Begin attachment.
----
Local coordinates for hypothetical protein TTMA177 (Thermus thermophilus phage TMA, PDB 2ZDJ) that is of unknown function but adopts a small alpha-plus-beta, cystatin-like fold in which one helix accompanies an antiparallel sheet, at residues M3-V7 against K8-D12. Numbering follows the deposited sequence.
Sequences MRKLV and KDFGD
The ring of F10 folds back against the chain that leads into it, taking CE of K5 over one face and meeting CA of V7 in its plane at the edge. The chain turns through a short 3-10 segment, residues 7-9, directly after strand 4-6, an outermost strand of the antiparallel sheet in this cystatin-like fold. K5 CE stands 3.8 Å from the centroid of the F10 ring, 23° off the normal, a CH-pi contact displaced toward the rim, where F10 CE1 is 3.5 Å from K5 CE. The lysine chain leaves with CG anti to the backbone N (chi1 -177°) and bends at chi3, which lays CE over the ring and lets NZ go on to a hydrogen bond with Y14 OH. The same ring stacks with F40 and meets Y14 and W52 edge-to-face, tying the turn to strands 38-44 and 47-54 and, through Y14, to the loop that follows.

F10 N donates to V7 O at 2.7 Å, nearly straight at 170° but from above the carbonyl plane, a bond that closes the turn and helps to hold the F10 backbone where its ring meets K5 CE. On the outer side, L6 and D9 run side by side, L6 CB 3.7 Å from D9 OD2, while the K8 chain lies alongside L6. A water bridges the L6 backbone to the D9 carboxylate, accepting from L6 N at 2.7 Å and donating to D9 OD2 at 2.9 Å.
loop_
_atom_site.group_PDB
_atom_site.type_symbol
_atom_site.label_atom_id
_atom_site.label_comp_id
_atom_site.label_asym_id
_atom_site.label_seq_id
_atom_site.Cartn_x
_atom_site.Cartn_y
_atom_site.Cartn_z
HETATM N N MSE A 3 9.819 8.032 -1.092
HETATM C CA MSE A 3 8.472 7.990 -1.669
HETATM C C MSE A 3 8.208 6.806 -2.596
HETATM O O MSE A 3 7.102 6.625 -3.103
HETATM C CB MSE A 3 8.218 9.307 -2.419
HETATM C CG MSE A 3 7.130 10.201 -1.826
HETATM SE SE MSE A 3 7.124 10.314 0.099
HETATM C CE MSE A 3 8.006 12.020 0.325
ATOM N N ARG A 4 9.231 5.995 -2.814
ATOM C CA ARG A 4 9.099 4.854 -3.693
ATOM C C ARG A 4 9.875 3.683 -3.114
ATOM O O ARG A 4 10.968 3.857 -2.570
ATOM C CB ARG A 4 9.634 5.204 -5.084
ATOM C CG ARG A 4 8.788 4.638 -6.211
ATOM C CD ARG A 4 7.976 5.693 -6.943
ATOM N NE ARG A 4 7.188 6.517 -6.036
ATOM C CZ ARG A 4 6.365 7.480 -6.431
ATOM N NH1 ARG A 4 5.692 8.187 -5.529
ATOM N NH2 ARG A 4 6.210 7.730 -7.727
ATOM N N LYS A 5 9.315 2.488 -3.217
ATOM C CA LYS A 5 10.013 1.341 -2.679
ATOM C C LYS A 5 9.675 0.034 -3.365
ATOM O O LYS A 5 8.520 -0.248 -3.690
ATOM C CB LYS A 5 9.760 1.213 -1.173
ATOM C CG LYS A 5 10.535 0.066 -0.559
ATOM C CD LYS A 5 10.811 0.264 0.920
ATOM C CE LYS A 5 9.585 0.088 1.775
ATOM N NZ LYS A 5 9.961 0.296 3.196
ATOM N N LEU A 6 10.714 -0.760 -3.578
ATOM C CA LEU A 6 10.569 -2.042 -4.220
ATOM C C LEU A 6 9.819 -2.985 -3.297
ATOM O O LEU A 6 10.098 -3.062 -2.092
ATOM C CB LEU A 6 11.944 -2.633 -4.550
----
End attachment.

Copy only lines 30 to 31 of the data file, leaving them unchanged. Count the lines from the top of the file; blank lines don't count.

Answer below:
ATOM N NE ARG A 4 7.188 6.517 -6.036
ATOM C CZ ARG A 4 6.365 7.480 -6.431